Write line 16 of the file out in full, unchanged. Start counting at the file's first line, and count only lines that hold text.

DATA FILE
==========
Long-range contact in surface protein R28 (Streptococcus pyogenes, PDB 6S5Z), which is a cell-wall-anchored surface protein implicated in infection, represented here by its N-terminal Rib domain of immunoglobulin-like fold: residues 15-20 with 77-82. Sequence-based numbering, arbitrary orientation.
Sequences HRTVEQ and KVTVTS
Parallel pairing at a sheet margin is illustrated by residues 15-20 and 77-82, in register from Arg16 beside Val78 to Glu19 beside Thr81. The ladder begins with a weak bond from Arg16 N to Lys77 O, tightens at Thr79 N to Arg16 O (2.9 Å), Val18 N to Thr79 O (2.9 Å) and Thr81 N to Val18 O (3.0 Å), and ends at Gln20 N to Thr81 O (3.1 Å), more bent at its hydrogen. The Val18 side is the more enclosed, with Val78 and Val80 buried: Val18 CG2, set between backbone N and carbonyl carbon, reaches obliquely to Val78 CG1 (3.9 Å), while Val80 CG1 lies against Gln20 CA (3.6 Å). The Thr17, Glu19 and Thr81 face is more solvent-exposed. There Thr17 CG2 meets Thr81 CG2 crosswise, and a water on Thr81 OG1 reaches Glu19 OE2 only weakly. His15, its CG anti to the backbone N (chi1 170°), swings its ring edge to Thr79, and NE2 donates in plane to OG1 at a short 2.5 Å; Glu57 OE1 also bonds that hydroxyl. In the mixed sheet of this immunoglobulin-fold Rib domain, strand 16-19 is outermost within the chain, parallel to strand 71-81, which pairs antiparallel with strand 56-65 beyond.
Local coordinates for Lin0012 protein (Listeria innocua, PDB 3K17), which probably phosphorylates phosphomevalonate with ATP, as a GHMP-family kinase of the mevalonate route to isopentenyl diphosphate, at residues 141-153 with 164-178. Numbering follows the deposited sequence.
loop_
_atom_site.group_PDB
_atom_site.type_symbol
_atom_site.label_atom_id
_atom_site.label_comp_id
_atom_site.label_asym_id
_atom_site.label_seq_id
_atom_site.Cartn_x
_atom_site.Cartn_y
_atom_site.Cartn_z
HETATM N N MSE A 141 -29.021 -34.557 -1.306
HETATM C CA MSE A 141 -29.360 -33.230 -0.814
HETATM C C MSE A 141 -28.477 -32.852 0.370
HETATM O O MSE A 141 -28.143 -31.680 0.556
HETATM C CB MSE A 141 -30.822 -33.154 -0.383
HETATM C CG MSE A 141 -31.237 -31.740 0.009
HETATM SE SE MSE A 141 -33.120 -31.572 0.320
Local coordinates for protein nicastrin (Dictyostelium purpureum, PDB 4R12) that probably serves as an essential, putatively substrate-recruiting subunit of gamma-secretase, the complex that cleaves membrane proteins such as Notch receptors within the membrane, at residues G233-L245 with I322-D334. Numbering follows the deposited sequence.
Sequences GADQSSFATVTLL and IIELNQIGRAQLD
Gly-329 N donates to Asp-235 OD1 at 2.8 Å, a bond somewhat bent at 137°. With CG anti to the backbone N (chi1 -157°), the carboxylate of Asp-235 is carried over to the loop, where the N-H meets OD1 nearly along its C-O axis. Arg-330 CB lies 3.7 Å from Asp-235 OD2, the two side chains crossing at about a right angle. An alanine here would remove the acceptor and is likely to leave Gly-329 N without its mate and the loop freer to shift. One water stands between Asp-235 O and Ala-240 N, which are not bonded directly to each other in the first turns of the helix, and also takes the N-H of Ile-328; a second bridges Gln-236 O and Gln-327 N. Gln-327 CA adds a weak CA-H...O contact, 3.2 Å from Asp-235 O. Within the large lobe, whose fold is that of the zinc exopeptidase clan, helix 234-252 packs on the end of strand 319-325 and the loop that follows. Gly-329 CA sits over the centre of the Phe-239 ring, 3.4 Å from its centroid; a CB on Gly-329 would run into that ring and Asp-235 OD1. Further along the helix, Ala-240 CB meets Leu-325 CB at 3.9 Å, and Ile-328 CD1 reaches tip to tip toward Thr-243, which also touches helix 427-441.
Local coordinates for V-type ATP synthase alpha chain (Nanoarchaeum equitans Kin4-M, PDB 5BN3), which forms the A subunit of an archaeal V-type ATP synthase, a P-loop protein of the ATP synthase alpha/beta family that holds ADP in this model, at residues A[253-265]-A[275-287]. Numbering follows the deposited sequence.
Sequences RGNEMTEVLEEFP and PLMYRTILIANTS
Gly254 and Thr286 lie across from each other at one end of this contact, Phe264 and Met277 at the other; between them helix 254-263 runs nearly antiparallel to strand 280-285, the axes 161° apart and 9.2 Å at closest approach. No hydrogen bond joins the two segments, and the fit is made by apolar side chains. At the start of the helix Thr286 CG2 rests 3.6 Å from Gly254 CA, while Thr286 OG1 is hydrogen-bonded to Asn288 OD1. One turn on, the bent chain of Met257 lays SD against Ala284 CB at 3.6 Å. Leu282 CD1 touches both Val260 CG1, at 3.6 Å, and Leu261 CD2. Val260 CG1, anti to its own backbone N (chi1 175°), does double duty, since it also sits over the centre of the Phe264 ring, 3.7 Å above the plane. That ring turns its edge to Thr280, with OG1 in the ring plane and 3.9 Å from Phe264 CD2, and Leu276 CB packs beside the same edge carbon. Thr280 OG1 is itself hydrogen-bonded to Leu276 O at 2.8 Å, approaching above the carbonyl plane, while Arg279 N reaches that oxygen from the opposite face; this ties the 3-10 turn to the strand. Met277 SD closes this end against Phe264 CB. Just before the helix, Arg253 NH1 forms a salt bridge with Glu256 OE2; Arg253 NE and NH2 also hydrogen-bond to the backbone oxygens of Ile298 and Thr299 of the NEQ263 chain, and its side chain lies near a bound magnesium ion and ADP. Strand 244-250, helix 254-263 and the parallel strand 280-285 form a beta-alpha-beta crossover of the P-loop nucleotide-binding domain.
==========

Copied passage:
HETATM C CA MSE A 141 -29.360 -33.230 -0.814